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Etymology, English, Likely

Etymology From Middle English likely, likly, lykly, likliche, from Old English ġelīclīċ (“likely”) and Old Norse líkligr (“likely”), both from Proto-Germanic *līkalīkaz, equivalent to like +‎ -ly.   Adjective likely (comparative likelier or more likely, superlative likeliest or most likely) probable; having a greater-than-even chance of occurring Rain is likely later this afternoon. (as predicate, followed by to and infinitive) Reasonably to be expected; apparently…

Etymology, English, Over

Etymology From Middle English over, from Old English ofer, from Proto-Germanic *uber (“over”), from Proto-Indo-European *upér, a comparative form of *upo; akin to Dutch over, German ober, über, Danish over, Norwegian over, Swedish över, Icelandic yfir, Faroese yvir, Gothic 𐌿𐍆𐌰𐍂 (ufar), Latin super, Ancient Greek ὑπέρ (hupér), Albanian upri (“group of peasants”), Sanskrit उपरि (upári). Pronunciation (UK) IPA(key): /ˈəʊ.və(ɹ)/ (US) enPR: ō’vər, IPA(key): /ˈoʊ.vɚ/ Adjective over (not comparable) Discontinued; ended or concluded. The show is over. Usage notes Not normally used…

Etymology, English, Total

Etymology From Middle English total, from Old French total, from Medieval Latin tōtālis, from tōtus (“all, whole, entire”), of unknown origin. Perhaps related to Oscan 𐌕𐌏𐌖𐌕𐌏 (touto, “community, city-state”), Umbrian 𐌕𐌏𐌕𐌀𐌌 (totam, “tribe”, acc.), Old English þēod (“a nation, people, tribe”), from Proto-Indo-European *tewtéh₂ (“people”). More at English Dutch, English thede. Pronunciation (Received Pronunciation) IPA(key): /ˈtəʊ.təl/ (General American) enPR: tōʹtl, IPA(key): /ˈtoʊ.təl/, [tʰoʊ̯ɾɫ], [tʰɔɾɫ] Alternative…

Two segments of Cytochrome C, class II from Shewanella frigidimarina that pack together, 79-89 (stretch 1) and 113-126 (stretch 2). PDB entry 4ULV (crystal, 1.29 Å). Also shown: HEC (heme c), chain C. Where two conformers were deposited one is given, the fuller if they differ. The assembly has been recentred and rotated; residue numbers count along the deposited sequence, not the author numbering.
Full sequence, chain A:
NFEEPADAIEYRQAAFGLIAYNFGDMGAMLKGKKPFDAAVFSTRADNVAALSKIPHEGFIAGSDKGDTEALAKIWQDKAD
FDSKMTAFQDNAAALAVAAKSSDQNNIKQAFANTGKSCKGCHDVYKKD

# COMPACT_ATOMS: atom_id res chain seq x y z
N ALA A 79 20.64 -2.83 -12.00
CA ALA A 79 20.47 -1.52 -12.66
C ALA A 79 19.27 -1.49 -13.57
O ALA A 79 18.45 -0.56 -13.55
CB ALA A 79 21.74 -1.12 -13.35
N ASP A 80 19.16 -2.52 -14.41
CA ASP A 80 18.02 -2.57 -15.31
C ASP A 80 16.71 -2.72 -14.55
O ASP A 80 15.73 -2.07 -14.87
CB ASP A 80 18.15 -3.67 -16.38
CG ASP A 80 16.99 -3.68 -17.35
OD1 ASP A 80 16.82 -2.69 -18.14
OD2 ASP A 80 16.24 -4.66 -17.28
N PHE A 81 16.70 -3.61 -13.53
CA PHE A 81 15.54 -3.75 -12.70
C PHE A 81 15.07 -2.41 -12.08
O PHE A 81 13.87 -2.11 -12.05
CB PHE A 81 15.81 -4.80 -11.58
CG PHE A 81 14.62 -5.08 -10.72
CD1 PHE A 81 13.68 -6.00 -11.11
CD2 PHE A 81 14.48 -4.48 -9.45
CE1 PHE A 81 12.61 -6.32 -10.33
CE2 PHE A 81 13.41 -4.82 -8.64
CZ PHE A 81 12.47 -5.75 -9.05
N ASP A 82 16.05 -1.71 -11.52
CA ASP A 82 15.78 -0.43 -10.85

Etymology, Latin, Dō

Etymology From Proto-Italic *didō, from Proto-Indo-European *dédeh₃ti, from the root *deh₃- (“give”). The reduplication was lost in Latin in the present tense, but is preserved in the other Italic languages. A root aorist from Proto-Indo-European *déh₃t is preserved…

Etymology, English, Type

Etymology From Middle English type (“symbol, figure, emblem”), from Latin typus, from Ancient Greek τύπος (túpos, “mark, impression, type”), from τύπτω (túptō, “I strike, beat”), from Proto-Indo-European *(s)tewp-, extended from *(s)tew- (“to push, hit”). Cognates include Sanskrit तोपति (tópati, “to hurt”), Latin stupeō and Old Church Slavonic тъпати (tŭpati). Pronunciation IPA(key): /taɪp/ Noun type (plural types) A…